Academic journal article Career Development Quarterly

The Flip Side of Holland Type Congruence: Incongruence and Job Satisfaction

Academic journal article Career Development Quarterly

The Flip Side of Holland Type Congruence: Incongruence and Job Satisfaction

Article excerpt

This study examined the relationship between Holland type (Realistic, Investigative, Artistic, Social, Enterprising, and Conventional; Holland, 1959, 1997) congruence and incongruence (i.e., lack of fit between an occupation's 3-letter Holland code and a person's lowest 3 Holland interest types) and tested whether incongruence predicts unique variance in satisfaction beyond congruence. Results from an employee sample suggest that incongruence and congruence are distinct constructs (in that they correlated r = -.32) and that beyond congruence, incongruence did not predict variance in overall or intrinsic job satisfaction. Counselors are urged to assess both congruence and incongruence, but to focus on helping clients to identify best-fitting occupations when possible, rather than to merely avoid incongruent occupations.

The influence of Holland's (1959, 1997) theory of vocational types (i.e., Realistic, Investigative, Artistic, Social, Enterprising, and Conventional [RIASEC]) in career development is unparalleled; it remains the most heavily researched and widely applied career theory in history (Swanson Sc Gore, 2000). Often, counselors apply the theory to address clients1 career choice concerns by having them complete an interest inventory, establishing a Holland code (typically three letters in length) from their highest scores, and helping identify' occupations with codes that offer high levels of congruence with the client's code. These steps assume the support of Holland's congruence hypothesis, which holds that the degree of fit between a person's interests and the work environment's interest type predicts work-related outcomes such as job satisfaction. However, research on the congruence hypothesis has yielded mixed results (Assouline & Meir, 1987; Tranberg, Slane, & Ekeberg, 1993; Tsabari, Tziner, & Meir, 2005); correlations between congruence and job satisfaction are often small and rarely exceed .30 (Spokane, Meir, & Catalano, 2000), the magnitude conventionally considered to be of moderate strength for most applications in the social sciences (Cohen, 1988).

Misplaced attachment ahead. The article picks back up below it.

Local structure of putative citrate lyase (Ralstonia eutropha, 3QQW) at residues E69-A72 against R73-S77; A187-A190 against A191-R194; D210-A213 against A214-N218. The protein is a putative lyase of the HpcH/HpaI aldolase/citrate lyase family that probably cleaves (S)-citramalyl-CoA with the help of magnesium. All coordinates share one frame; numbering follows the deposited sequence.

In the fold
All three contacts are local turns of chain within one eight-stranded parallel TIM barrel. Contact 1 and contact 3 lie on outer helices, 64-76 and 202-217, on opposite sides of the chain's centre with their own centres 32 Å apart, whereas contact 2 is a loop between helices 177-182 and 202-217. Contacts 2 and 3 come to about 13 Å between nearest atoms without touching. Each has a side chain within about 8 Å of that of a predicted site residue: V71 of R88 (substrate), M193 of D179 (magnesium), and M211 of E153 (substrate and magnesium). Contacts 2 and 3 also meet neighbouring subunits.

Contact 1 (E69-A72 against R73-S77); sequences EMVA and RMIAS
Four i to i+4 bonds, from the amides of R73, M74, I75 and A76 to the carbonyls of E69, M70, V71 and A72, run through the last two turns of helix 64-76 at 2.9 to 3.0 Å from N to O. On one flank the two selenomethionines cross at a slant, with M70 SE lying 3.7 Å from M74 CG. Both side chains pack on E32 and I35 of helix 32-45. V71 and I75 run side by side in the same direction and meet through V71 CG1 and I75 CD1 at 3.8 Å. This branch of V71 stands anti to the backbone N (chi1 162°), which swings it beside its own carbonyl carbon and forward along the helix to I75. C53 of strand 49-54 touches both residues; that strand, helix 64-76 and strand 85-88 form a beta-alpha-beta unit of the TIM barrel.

Researchers examining the congruence-satisfaction correlation typically have followed the same basic procedure undertaken by counselors: three-letter Holland codes are obtained for participants and for their reported occupations, congruence is calculated for each participant, and the correlation between congruence scores and criterion variable scores are examined. Some researchers (e.g., Gore & Brown, 2006) have suggested that methodological factors, such as the computational index used to calculate congruence or possible range restriction on both congruence and criterion variables, may suppress the congruence-outcome correlation. Another, currendy uninvestigated, possibility is that incongruence predicts incremental variance in outcomes beyond congruence. Incongruence, hypothesized to negatively predict outcomes, refers to the relative lack of fit between an occupation's code and a person's lowest interest types.

This incongruence method of conceptualizing fit is, plausibly, at least as salient a predictor of outcomes as is congruence. Individuals who work in environments with moderate levels of congruence may adjust their expectations of the interest-satisfying qualities of the job and still report high levels of satisfaction, as long as they are indifferent but not averse to their required tasks. For example, a woman with rank-ordered Holland types of AISRCE, resulting in a three-letter code of AIS (i.e., Artistic, Investigative, Social), may work in an occupation with a code of SEI (i.e., Social, Enterprising, Investigative). Her degree of congruence is not optimal because her strongest area of interest, Artistic, is presumably not satisfied by the occupation. It is possible that because her Social and Investigative interests are potentially satisfied by the occupation, she may conclude that this is a sufficient level of fit, provided she can pursue her Artistic interests in her leisure time and provided she is indifferent but not averse to Enterprising tasks. …

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